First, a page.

I stab a carrot in her direction. “First, shut up. Second, what good is having a musical gift if I can’t share it?” Though I don’t really know if it is a gift or curse. Where the rest the world hears noise - the honking of a car, a woman crying at a bus stop - I hear emotions; music. Rain on my rooftop is a lonely cello crying to return to the sky. The wind through my wheezing bedroom window is an inquisitive piano, seeking an ear to keep awake and spill the secrets of the shadows into. A playground of children is an entire orchestra piece currently stuffed in my bag I wrote two weeks ago.

She sighs in exasperation. “This is a thoroughly beaten dead horse. My parents have a trust or whatever. I’m sure they would help you. It’ll be a great tax write-off.”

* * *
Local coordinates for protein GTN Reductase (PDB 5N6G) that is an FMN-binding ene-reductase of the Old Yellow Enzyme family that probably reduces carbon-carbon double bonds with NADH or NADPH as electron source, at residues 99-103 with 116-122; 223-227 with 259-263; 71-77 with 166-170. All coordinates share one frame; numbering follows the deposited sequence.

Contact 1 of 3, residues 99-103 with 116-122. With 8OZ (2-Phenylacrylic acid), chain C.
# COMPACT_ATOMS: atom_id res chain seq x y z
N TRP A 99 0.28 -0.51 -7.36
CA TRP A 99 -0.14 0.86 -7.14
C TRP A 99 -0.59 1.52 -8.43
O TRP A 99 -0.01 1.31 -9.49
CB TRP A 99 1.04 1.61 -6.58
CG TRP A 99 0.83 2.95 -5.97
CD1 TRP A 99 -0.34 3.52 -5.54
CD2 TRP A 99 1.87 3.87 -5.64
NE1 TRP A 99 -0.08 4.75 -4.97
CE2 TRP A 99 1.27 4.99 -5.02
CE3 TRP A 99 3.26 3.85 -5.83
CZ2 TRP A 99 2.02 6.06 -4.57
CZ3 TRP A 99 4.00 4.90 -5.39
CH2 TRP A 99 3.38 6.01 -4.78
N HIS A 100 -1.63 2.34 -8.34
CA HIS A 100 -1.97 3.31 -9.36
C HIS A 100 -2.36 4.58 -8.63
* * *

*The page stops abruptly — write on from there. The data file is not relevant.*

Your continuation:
I pause mid-chew. “You’re parents would do no such thing. They are all for academics - science supporters and mathematicians - not the arts. They think my dream is as silly as Helena does.” I pop the rest of the carrot in my mouth. “I’ve been doing nothing but writing the stupid thing in every spare minute I have, wishing on every stupid star that something will happen to break through my writer’s constipation. Still nothing.”

“Don’t strain too hard or you’ll hurt yourself. Is that why you are late for lunch?” She glances over her shoulder at the clock on the wall. “Very late. Here,” she tosses the rest of the carrots at me. “Eat and walk.”

The bell overhead rings as I catch them. “I’ll get you a gold star for your act of kindness for the day.”